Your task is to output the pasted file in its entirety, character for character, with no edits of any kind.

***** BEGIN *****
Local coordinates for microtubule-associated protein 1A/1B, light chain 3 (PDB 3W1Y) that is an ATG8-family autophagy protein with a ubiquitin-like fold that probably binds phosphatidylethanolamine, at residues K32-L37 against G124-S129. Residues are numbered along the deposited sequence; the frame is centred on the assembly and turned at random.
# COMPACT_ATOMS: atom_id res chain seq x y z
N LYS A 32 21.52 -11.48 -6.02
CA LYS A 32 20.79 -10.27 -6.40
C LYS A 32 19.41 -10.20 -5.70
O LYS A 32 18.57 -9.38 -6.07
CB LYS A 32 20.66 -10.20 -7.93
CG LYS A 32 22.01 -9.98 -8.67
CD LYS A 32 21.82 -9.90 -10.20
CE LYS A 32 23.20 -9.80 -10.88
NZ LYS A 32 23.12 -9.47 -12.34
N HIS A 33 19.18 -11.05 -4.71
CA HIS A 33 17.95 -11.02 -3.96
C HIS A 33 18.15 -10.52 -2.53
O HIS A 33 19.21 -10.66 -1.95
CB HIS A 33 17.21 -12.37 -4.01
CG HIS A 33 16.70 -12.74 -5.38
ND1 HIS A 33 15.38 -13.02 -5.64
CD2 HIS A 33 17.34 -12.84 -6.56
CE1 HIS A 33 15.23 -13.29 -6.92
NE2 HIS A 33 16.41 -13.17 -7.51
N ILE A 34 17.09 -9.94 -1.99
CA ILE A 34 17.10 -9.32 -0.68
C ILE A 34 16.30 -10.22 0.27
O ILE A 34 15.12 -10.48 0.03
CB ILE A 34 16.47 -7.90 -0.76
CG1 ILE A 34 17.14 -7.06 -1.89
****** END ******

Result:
Local coordinates for microtubule-associated protein 1A/1B, light chain 3 (PDB 3W1Y) that is an ATG8-family autophagy protein with a ubiquitin-like fold that probably binds phosphatidylethanolamine, at residues K32-L37 against G124-S129. Residues are numbered along the deposited sequence; the frame is centred on the assembly and turned at random.
# COMPACT_ATOMS: atom_id res chain seq x y z
N LYS A 32 21.52 -11.48 -6.02
CA LYS A 32 20.79 -10.27 -6.40
C LYS A 32 19.41 -10.20 -5.70
O LYS A 32 18.57 -9.38 -6.07
CB LYS A 32 20.66 -10.20 -7.93
CG LYS A 32 22.01 -9.98 -8.67
CD LYS A 32 21.82 -9.90 -10.20
CE LYS A 32 23.20 -9.80 -10.88
NZ LYS A 32 23.12 -9.47 -12.34
N HIS A 33 19.18 -11.05 -4.71
CA HIS A 33 17.95 -11.02 -3.96
C HIS A 33 18.15 -10.52 -2.53
O HIS A 33 19.21 -10.66 -1.95
CB HIS A 33 17.21 -12.37 -4.01
CG HIS A 33 16.70 -12.74 -5.38
ND1 HIS A 33 15.38 -13.02 -5.64
CD2 HIS A 33 17.34 -12.84 -6.56
CE1 HIS A 33 15.23 -13.29 -6.92
NE2 HIS A 33 16.41 -13.17 -7.51
N ILE A 34 17.09 -9.94 -1.99
CA ILE A 34 17.10 -9.32 -0.68
C ILE A 34 16.30 -10.22 0.27
O ILE A 34 15.12 -10.48 0.03
CB ILE A 34 16.47 -7.90 -0.76
CG1 ILE A 34 17.14 -7.06 -1.89